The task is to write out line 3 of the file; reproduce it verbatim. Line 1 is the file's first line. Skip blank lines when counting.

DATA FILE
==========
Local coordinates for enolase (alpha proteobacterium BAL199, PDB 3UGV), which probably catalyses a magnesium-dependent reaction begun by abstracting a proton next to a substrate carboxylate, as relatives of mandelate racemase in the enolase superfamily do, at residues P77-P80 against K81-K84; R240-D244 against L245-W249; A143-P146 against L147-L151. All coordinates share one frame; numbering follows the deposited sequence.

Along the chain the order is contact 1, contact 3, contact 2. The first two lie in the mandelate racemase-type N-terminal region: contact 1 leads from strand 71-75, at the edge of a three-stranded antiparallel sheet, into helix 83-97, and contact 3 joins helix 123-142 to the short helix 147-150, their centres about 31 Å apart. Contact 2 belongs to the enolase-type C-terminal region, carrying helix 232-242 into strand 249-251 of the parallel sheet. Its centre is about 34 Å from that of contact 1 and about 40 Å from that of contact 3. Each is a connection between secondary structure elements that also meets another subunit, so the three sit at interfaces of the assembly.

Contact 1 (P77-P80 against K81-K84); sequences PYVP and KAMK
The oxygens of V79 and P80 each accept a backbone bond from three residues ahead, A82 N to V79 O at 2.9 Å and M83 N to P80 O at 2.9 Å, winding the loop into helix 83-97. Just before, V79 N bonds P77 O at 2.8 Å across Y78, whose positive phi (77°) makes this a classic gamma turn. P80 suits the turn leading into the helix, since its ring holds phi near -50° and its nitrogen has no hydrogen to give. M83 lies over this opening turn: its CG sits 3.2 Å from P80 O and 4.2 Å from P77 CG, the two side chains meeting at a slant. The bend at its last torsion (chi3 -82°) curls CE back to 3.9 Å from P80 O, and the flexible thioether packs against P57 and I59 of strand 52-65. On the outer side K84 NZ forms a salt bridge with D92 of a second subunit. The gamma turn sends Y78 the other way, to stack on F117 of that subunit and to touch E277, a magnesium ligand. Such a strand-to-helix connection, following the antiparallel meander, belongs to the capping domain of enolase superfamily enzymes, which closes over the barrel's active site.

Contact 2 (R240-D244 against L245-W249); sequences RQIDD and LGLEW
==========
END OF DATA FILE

Contact 1 (P77-P80 against K81-K84); sequences PYVP and KAMK